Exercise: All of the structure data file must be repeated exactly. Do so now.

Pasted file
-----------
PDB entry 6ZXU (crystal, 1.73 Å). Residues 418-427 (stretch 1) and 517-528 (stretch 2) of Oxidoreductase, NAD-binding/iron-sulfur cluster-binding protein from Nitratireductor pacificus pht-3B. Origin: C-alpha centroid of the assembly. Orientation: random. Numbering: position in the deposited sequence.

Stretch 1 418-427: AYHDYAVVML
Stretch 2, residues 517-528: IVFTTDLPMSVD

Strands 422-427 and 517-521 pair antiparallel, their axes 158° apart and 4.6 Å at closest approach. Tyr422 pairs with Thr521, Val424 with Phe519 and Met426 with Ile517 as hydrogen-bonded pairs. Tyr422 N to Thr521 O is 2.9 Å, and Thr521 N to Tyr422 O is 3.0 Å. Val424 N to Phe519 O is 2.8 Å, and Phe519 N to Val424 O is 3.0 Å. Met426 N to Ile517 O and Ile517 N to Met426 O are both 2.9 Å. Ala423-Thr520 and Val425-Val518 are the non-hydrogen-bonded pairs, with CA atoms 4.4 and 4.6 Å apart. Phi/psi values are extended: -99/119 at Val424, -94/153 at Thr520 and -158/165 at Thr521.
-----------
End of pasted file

PDB entry 6ZXU (crystal, 1.73 Å). Residues 418-427 (stretch 1) and 517-528 (stretch 2) of Oxidoreductase, NAD-binding/iron-sulfur cluster-binding protein from Nitratireductor pacificus pht-3B. Origin: C-alpha centroid of the assembly. Orientation: random. Numbering: position in the deposited sequence.

Stretch 1 418-427: AYHDYAVVML
Stretch 2, residues 517-528: IVFTTDLPMSVD

Strands 422-427 and 517-521 pair antiparallel, their axes 158° apart and 4.6 Å at closest approach. Tyr422 pairs with Thr521, Val424 with Phe519 and Met426 with Ile517 as hydrogen-bonded pairs. Tyr422 N to Thr521 O is 2.9 Å, and Thr521 N to Tyr422 O is 3.0 Å. Val424 N to Phe519 O is 2.8 Å, and Phe519 N to Val424 O is 3.0 Å. Met426 N to Ile517 O and Ile517 N to Met426 O are both 2.9 Å. Ala423-Thr520 and Val425-Val518 are the non-hydrogen-bonded pairs, with CA atoms 4.4 and 4.6 Å apart. Phi/psi values are extended: -99/119 at Val424, -94/153 at Thr520 and -158/165 at Thr521.